Legal authorities in the UK are moving to review existing laws regulating aviation in the nation to evaluate whether those are compatible with the swiftly emerging kinds of transportation and services – and increasing automation – provided by drones and advanced air mobility (AAM) aircraft. Unfortunately, that response to the rapid expansion and progress of aviation tech is slated to unfold over an incongruously slower two-year period.
The Law Commission of England and Wales says it will undertake the review to measure where and how much current UK aviation regulation needs to be loosened or otherwise amended to enable both piloted and automated services by drones and AAM companies to reach their full economic potential. The study by the independent, parliament-created monitoring agency is being funded by the UK Research & Innovation (UKRI) organization, and the nation’s Civil Aviation Authority regulator.
In its announcement of the review, the Law Commission very clearly identifies the speed with which new aerial technologies are developing and coming to market, and is fairly clear in its expectation that existing UK rules applicable to airplanes and helicopters will be found to risk stifling the increased and diversifying operation of drones and AAM craft in the very near future.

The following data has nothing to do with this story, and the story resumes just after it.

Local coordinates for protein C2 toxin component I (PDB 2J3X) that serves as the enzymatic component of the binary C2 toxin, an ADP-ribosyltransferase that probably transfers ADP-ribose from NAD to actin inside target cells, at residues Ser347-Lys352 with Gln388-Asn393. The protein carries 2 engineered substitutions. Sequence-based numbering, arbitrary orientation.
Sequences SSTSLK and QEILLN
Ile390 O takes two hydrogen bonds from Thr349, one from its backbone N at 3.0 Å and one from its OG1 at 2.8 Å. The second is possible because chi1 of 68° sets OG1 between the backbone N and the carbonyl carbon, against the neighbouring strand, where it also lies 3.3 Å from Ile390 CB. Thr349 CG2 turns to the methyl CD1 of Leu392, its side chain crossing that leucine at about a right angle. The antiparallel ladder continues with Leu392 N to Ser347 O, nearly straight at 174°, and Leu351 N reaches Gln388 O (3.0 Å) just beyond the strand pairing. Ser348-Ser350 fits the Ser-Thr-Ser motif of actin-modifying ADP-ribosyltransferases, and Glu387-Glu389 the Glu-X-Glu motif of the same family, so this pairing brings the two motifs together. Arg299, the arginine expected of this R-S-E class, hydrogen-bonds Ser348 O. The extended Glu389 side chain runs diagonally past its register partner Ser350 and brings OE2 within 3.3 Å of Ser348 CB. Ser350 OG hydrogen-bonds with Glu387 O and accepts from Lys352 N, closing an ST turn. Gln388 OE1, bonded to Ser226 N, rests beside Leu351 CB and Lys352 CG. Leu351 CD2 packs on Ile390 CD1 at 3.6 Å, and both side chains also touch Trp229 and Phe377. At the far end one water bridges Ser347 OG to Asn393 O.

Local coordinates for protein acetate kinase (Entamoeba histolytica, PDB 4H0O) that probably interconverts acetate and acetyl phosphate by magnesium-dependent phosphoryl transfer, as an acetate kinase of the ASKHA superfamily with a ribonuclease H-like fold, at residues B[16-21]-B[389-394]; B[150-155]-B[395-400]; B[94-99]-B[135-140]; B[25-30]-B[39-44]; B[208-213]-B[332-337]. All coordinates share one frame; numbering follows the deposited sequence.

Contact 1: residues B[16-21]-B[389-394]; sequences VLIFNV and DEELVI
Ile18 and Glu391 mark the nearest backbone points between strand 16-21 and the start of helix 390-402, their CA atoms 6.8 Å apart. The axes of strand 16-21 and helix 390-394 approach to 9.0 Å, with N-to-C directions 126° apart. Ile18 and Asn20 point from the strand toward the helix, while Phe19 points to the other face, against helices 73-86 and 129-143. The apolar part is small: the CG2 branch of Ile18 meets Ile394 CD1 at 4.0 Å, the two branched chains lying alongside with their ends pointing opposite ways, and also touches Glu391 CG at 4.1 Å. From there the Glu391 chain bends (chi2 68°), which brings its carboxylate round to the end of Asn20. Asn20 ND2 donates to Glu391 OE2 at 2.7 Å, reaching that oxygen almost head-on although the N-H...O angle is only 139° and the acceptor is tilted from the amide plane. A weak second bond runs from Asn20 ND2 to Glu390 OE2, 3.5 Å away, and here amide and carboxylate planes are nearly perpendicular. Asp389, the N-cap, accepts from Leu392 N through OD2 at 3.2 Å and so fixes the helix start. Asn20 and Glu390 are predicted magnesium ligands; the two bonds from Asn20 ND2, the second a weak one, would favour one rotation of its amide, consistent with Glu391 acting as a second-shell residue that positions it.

Yet given the tomorrow-on-our-doorstep impetus, the commission will still take a seemingly endless two years to conduct its overview – a period closing about the time the first air taxis are expected to take to the skies. This would be the spot where observers might correctly comment about tech evolving at a far, far faster clip than governments and regulations do.
Still, the Law Commission has at least tweaked to the high probability that the UK will experience considerable friction between the capabilities drone and AAM operators will soon want to provide businesses and the public, and existing regulations that don’t take into account or leave room for such activity.
“Automation is already heavily used in aviation today, but recent breakthroughs have seen the development of new, innovative autonomous and highly automated systems and vehicles,” the Law Commission’s announcement read. “These include drones, as well as advanced air mobility vehicles, such as electric vertical take-off and landing (eVTOL) aircraft, which can provide short journeys for a small number of people… Increased automation has the potential to deliver substantial benefits to the entire aviation system, UK industry, and the public. To realize these benefits, the UK’s legislative and regulatory framework needs to be sufficiently agile to facilitate innovation, whilst robust enough to maintain the high safety standards that aviation enjoys.”
It also needs to react a lot faster. But at least the review – slated to begin in September – is a start.